France plans to double the number of visas it issues to Iranians in 2017, partly in response to U.S. President Donald Trump’s travel ban order against nationals from Iran and six other countries.
“France wants to be able to allow a larger number of Iranians wishing to travel to France to ask for a visa in improved conditions,” French Foreign Minister Jean-Marc Ayrault said Monday in Tehran, at a time when US travel curbs have angered Iran.
“This project, which aims to double the number of visas currently issued for Iran, should take effect in the summer of 2017,” he said at the French ambassador’s residence in Tehran.
Speaking to the French expatriate community in Iran’s capital, Tehran, Jean-marc Ayrault said discrimination was not the answer to terrorism.
“The welcoming of refugees is a duty and question of solidarity,” Ayrault said. “Terrorism doesn’t have a nationality and discrimination is not a response.”
The measure also comes as France seeks to deepen bilateral ties with Iran after the lifting of Iranian sanctions in 2015.
France issued about 40,000 visas to Iranians in 2016, a French diplomatic source said, adding that the visas would cover tourism, students and work.
Ayrault is in Iran to reassure Tehran of France and Europe’s support for the nuclear deal. The deal was brokered two years ago by the United States, Russia, China, Britain, Germany and France.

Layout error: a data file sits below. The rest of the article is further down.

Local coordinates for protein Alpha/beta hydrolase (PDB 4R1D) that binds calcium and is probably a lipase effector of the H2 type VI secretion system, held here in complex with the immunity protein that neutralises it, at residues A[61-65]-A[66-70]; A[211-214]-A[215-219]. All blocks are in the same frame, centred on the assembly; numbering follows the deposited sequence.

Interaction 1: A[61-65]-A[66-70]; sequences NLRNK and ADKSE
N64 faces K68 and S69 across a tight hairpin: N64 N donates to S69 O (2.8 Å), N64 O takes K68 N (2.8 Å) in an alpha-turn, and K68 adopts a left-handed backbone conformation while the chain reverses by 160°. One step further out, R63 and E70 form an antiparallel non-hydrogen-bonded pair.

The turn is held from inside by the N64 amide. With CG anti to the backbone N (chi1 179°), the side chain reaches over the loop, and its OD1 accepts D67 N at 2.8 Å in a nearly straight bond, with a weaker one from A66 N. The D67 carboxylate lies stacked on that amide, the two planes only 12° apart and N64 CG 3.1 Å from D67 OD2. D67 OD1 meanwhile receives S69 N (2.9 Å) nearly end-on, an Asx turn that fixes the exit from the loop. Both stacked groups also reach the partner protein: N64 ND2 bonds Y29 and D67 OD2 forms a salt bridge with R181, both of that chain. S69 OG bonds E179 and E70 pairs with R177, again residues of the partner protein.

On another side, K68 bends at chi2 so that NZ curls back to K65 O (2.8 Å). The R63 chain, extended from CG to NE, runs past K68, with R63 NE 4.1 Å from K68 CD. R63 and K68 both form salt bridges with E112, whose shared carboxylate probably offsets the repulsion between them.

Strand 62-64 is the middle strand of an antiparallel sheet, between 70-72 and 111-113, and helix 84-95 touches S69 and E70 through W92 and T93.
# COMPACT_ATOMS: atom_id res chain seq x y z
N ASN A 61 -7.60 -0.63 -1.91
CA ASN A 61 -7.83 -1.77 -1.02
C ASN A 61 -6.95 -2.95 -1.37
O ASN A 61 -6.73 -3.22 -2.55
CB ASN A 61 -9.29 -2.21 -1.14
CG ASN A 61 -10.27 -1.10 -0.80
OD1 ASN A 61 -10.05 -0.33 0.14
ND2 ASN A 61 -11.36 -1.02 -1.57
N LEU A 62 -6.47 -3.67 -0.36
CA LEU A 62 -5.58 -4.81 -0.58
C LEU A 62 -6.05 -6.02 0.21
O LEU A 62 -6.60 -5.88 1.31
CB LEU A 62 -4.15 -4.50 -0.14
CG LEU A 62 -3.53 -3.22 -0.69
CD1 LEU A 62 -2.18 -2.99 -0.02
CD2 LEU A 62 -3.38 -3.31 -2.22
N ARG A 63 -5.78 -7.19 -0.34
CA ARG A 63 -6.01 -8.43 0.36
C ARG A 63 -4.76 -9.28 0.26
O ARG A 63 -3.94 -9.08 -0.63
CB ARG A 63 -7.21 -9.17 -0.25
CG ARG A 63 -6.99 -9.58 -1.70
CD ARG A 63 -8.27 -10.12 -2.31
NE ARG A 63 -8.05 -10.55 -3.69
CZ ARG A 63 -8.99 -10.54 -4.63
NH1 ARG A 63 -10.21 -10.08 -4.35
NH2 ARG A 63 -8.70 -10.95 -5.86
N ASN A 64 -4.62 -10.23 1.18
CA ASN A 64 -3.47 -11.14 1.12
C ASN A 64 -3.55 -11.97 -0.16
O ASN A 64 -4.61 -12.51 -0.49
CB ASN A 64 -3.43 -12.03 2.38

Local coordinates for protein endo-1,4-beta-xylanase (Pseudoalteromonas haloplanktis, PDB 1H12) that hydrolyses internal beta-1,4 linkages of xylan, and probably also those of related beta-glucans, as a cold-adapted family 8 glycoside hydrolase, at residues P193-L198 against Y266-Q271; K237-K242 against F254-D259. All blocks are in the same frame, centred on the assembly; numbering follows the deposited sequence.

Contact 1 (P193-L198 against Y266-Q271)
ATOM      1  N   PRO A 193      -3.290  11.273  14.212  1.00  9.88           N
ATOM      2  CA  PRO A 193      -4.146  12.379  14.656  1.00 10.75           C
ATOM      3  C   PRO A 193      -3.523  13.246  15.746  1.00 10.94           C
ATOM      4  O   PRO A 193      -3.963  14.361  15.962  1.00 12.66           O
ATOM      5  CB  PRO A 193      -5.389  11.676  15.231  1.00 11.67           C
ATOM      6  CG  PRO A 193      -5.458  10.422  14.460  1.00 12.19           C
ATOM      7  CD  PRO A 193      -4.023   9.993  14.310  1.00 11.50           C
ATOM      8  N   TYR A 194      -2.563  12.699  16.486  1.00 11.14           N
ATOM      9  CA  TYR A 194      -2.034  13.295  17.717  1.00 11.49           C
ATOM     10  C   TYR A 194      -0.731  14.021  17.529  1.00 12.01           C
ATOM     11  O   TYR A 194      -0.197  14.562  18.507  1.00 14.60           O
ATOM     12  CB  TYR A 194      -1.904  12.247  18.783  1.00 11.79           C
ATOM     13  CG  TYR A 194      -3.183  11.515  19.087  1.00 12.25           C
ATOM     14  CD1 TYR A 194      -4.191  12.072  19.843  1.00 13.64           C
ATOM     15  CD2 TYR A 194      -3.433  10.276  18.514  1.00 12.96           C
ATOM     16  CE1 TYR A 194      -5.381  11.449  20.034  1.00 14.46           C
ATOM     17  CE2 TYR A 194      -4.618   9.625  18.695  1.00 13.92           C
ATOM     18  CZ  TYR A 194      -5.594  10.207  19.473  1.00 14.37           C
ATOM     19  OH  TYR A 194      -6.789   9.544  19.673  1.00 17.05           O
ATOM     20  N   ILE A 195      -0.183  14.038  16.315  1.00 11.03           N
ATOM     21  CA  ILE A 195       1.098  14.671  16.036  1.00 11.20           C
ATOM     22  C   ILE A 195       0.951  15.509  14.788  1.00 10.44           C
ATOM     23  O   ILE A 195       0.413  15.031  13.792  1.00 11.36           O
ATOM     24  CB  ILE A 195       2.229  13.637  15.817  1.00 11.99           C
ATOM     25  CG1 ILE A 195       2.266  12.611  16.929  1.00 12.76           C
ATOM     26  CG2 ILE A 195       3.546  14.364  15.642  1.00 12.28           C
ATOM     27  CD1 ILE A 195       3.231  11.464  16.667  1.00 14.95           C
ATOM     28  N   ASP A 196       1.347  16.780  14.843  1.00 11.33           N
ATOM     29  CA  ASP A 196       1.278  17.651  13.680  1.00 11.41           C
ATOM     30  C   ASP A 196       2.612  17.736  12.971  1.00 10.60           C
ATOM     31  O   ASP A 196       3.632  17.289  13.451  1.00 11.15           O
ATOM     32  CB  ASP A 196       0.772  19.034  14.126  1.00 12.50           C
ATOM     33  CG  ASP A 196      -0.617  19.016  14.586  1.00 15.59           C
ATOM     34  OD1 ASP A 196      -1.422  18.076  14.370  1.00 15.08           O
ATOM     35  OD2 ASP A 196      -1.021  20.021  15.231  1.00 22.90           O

Paris took one of the hardest lines against Tehran in the negotiations, but has been quick to restore trade ties.
Major French corporations including planemaker Airbus, oil major Total and automobile manufacturers Peugeot and Renault have all signed deals.
Even before the visa ban row, Iranian officials say that concerns about what the U.S. president might do was increasing investor uncertainty and slowing post-sanctions business.
The visit may see some new contracts finalised.
It will also provide an opportunity for talks on Syria. Paris is a vociferous opponent of Iran’s backing of Syria’s leader, Bashar al-Assad.
“We will discuss our disagreements, notably on Syria. “We had hoped Iran would be less aggressive in the region,” Ayrault said, referring to the period since the nuclear deal.
On Sunday, Trump spoke by telephone with Saudi Arabia’s King Salman, a close U.S.-ally in the Middle East. A White House statement said the two leaders agreed on the need to address “Iran’s destabilizing regional activities.”
Reuters contributed to this report
Photo: French Foreign Minister Jean-Marc Ayrault speaks during a joint press conference with his German counterpart in Paris on January 28, 2017.